That said, make a list of the core of your intentional wardrobe. I love blue ball point pens and lined paper for getting the creative juices flowing, but I then transferred the list over to a spreadsheet to move things around and organize a little more.
a. Figure out how much you’d like.
How many items and what should be on your list is really up to you. Jesica of Classic in Gray just did a great post on this. Think about how frequently you want to recycle the same looks and how often you do laundry. Those in hot and humid climates probably won’t get away with multiple wears of base layers the way someone in a cool climate might.
b. Figure out what your staples are.
Maybe you’ll happily rock the same great booties all season long. Maybe you’re happy wearing the same tops but like to mix it up with your bottoms. Personally, I’m happy with a few great bottoms that I mix up with a greater variety of tops. Bottoms can be reworn more frequently and are often more expensive, so this is a win-win in the laundry and budget departments.
Figure out what your staple items should be (hint: you’ve probably already got some of them in your closet) and build out from there. Pinterest is a great place to find lists that will help you determine what kinds of pieces work well together. I like this “50 Classics for Your Closet” list for ideas, even if it’s not item-for-item my style.
c. Don’t forget underwear, outerwear, and accessories.
A great jacket can really define your wardrobe in cooler temps, so remember to add gear appropriate to your geography to your list. Similarly, undergarments are the foundation of a wardrobe. Therefore, add items like tanks, bras, and bralettes to your list, keeping in mind what would pair with your intended tops and dresses.
3. Check off what you already have.
If you don’t own any of the items on your wardrobe wishlist, that’s a red flag that your plan may not be realistic about what you’re comfortable wearing. You probably own multiple of your staple items, so that’s part of your focused wardrobe already available to you! You may also want to evaluate these items to determine whether they are in good condition and fit well or need to be replaced (holes happen, unfortunately).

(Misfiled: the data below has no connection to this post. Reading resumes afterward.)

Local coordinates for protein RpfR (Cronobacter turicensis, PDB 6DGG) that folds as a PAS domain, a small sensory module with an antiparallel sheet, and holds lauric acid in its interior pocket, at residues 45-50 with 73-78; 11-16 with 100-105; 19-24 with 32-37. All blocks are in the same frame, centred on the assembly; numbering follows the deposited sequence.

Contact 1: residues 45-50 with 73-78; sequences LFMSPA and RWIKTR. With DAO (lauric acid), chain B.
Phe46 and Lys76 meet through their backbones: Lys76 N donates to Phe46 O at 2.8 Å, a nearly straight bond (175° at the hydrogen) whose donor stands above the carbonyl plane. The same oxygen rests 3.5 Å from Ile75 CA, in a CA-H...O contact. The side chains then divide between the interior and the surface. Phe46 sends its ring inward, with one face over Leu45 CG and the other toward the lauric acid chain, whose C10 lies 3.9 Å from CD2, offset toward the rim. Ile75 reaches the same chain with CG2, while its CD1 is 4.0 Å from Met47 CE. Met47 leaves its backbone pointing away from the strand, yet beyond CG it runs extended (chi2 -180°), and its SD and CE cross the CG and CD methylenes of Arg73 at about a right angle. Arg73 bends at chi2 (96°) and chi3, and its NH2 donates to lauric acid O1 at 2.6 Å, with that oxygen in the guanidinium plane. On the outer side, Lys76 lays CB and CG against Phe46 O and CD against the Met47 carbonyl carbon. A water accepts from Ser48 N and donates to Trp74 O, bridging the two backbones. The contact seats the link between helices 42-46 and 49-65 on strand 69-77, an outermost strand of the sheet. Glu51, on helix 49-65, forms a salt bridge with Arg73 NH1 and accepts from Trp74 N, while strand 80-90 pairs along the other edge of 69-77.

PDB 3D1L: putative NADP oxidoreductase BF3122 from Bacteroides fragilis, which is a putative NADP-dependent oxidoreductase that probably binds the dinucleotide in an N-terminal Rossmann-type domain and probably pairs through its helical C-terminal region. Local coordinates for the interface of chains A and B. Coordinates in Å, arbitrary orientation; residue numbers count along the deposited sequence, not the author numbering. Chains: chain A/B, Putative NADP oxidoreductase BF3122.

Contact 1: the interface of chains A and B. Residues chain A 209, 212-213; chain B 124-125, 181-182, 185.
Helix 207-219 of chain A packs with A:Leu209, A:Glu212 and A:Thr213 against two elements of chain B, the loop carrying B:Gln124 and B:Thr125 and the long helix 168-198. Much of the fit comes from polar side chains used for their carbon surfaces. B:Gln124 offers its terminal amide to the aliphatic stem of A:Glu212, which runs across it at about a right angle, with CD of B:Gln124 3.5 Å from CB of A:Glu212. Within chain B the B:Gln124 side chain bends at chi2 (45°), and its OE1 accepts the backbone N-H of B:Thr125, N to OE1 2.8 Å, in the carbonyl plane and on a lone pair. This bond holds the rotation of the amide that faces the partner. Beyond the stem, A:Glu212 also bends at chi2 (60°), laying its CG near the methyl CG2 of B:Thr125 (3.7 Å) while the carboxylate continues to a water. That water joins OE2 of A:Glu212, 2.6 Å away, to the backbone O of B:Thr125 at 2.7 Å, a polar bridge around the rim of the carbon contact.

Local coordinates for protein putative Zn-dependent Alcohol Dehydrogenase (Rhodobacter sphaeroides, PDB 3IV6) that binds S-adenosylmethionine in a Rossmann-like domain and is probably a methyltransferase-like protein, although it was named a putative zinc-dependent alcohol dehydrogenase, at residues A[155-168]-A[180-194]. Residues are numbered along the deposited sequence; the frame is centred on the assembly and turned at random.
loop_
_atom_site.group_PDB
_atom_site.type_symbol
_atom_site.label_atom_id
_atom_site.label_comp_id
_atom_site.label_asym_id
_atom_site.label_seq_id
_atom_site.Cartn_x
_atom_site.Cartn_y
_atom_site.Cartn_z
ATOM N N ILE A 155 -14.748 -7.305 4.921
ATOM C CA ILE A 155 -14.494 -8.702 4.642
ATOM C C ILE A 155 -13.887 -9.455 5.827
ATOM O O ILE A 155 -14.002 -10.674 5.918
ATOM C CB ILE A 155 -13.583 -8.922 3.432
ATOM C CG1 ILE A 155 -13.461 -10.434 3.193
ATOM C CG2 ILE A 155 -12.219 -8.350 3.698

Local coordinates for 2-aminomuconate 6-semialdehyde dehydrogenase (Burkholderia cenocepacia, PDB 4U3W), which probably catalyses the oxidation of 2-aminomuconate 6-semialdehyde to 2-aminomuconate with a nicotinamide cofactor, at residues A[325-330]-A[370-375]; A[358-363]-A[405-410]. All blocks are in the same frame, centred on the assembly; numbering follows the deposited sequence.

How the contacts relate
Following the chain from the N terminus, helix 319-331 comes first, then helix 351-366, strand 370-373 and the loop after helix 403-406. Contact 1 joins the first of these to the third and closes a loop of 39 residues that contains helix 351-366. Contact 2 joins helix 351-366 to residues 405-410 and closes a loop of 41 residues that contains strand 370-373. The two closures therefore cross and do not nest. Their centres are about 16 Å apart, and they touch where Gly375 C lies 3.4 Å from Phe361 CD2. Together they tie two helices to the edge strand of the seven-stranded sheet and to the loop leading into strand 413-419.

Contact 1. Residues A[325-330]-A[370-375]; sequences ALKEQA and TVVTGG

4. Shop strategically and be patient.
If you don’t already have a monthly or similarly regular budget, make one first! Once you have an idea of what you can spend, think about your target price range per type of item. I’m willing to spend a little more per item for better quality. That said, I still have a price at which I’ll balk and walk away. I also tend to stick things in my bag or on my wishlist and wait until they go on sale. The great thing about being intentional is that you can better figure out where to splurge and where to save.
As a petite woman who doesn’t buy many overly trendy items, the items in my cart don’t usually sell out before going on sale. I also sign up for the lists for my favorite stores, so I can jump on sales when they happen. Also pay attention to your items after you buy them. I’ve gotten as much as $40 back after asking for a price adjustment on a big purchase that went even more on sale after I bought it.
5. Keep reevaluating.
You may never have everything crossed off your list, but it’s important to periodically reevaluate all the goals in your life, including this one.
What’s on your intentional wardrobe wishlist? What’s that one item on which your closet depends? Let me know in the comments below!
Best of luck, lovelies!